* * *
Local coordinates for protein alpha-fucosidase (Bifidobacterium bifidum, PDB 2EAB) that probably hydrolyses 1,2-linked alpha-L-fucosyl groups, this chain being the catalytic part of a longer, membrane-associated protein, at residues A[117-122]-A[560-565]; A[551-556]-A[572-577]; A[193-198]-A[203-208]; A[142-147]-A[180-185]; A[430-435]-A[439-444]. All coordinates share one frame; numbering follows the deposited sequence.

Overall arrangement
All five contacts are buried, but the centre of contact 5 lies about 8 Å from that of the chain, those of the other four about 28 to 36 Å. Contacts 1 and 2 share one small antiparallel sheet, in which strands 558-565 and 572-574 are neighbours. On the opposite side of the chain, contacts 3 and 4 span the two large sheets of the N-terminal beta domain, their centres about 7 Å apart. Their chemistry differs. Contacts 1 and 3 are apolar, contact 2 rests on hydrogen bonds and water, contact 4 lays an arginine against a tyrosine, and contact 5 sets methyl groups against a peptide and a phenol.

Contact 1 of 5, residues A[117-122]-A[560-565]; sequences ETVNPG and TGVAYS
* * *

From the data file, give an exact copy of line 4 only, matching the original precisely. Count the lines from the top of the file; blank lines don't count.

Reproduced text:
Contact 1 of 5, residues A[117-122]-A[560-565]; sequences ETVNPG and TGVAYS